A high intake of fibre has been shown to reduce the risk of heart disease, such as a study by Harvard of over 40,000 males. They completed a detailed 131-item dietary questionnaire used to measure usual intake of total fibre, and the results showed a high intake was linked to a 40 per cent lower risk of coronary heart disease during a six year follow up. Another study, published in the medical journal BMJ, found that those who eat a lot of whole grains, which are high in fibre, have a 19 per cent lower risk of coronary heart disease, 15 per cent lower risk of cancer, and 51 per cent lower risk of diabetes. This was by consuming 90g a day, by switching dietary things such as white bread to whole wheat bread. Rob explains that fiber also can reduce the risk of diabetes and also aid weight loss, which are both risk factors for heart disease in itself. An easy way of adding fibre to your breakfast is to add a tablespoon of crushed flaxseeds, a fantastic fibre food. Healthista loves Linwoods Organic Milled Flaxseed £5.19
Research, such as a 25-year study of 100,000 people in the US, has found wholegrains including oats, can keep the heart protected from disease. The Harvard study, published in medical journal JAMA, found that those who regularly ate 28g of wholegrain per day, the equivalent to a small bowl of porridge, had a nine per cent lower risk of heart death. The oats act like sponges to soak up fat in the system, busting cholesterol. Rob names the bad cholesterol lowering soluble fibre as beta-glucan. The U.S Food and Drug Administration (FDA) has approved a heart-healthy label for foods that have high amounts of beta glucan, based on such evidence. Go for the jumbo organic oats variety to ensure minimum processing. Healthista loves Primrose Kitchen Organic Porridge Oats £3.99
Olive oil is the king of oils
Rob describes extra virgin olive oil as ‘the king of oils’, and recommends using the healthy fat for all cooking purposes. Research has found that polyphenolic compounds in the oil can reduce inflammation, a key step in the heart disease process, as well as reduce bad LDL cholesterol by protect LDL particles from oxidative damage. One study by the Harvard Medical School, published in the Journal of the American College of Cardiology, showed that replacing five per cent of saturated fats, such as butter and cheese, in the diet with unsaturated fats such as olive oil and walnuts reduced the risk of coronary heart disease by 25 per cent. The study followed dietary habits of nearly 130,000 people over almost 30 years. However, it didn’t observe lifestyle habits. Look for high quality, extra-virgin cold-pressed and ideally organic olive oil if you can, to ensure minimum processing and maximum nutrients. Healthista loves Biona Organic Extra Virgin OIle Oil £14.99 for one litre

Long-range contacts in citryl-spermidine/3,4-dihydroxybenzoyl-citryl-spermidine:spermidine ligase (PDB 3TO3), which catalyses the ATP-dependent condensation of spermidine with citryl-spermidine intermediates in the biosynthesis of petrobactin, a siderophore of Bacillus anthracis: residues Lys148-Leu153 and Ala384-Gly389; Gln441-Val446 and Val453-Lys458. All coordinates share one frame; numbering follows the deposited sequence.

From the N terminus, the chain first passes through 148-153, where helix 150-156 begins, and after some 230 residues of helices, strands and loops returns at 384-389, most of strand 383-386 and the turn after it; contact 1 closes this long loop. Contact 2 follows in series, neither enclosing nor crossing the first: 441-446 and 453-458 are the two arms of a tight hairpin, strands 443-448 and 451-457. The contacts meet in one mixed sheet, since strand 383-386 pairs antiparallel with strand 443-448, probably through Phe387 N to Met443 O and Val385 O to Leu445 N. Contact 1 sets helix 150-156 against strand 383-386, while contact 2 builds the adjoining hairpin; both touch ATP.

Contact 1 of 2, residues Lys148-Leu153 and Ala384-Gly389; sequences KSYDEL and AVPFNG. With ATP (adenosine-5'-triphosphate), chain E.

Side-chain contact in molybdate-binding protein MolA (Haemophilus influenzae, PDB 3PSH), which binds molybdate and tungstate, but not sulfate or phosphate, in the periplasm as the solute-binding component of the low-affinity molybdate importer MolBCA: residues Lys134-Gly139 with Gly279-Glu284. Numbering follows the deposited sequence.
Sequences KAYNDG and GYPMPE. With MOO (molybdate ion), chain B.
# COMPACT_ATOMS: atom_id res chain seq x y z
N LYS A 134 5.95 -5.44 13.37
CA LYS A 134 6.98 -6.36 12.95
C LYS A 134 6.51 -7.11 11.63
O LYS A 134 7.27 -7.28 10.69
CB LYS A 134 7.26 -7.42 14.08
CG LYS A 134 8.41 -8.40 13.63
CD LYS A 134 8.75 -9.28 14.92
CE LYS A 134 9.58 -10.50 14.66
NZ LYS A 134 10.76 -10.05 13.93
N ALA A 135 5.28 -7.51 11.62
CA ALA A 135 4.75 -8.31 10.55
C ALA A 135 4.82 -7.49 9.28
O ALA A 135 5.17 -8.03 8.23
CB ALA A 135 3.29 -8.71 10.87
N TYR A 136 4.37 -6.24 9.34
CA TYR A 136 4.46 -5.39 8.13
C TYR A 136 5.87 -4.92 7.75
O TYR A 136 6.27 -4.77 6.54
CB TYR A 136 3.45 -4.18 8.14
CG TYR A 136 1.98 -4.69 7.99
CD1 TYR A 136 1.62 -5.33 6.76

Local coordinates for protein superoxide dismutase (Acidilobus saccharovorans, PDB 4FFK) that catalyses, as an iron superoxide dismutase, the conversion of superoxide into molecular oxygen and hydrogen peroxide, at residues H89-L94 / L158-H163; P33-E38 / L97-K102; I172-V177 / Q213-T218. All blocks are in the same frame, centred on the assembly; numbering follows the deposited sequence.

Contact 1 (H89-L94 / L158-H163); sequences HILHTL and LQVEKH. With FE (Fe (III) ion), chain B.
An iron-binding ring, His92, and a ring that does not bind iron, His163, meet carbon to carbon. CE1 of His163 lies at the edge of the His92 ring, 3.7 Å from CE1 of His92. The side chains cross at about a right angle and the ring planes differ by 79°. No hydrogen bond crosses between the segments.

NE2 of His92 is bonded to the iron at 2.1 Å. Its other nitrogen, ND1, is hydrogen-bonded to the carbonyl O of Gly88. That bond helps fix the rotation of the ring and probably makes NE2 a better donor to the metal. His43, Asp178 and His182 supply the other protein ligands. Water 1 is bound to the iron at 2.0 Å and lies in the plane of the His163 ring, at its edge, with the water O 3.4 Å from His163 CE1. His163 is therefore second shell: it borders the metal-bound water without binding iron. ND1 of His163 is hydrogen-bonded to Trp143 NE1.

Bright coloured fruit and vegetables
We are advised to eat a colourful diet, full of various fruit and vegetables. Rob suggests the natural compounds in plant based foods are antioxidant, which are thought to protect against free radical damage and inflammation in the body, associated with heart disease. The evidence for this is in dispute, however The British Heart Foundation recommends eating a variety to help towards your 5-a-day, part of a healthy diet. Red coloured foods, such as tomatoes, berries, and pomegranate for example, are given their colour because they contain antioxidant lycopene, which may help the reduction of blood pressure and cholesterol.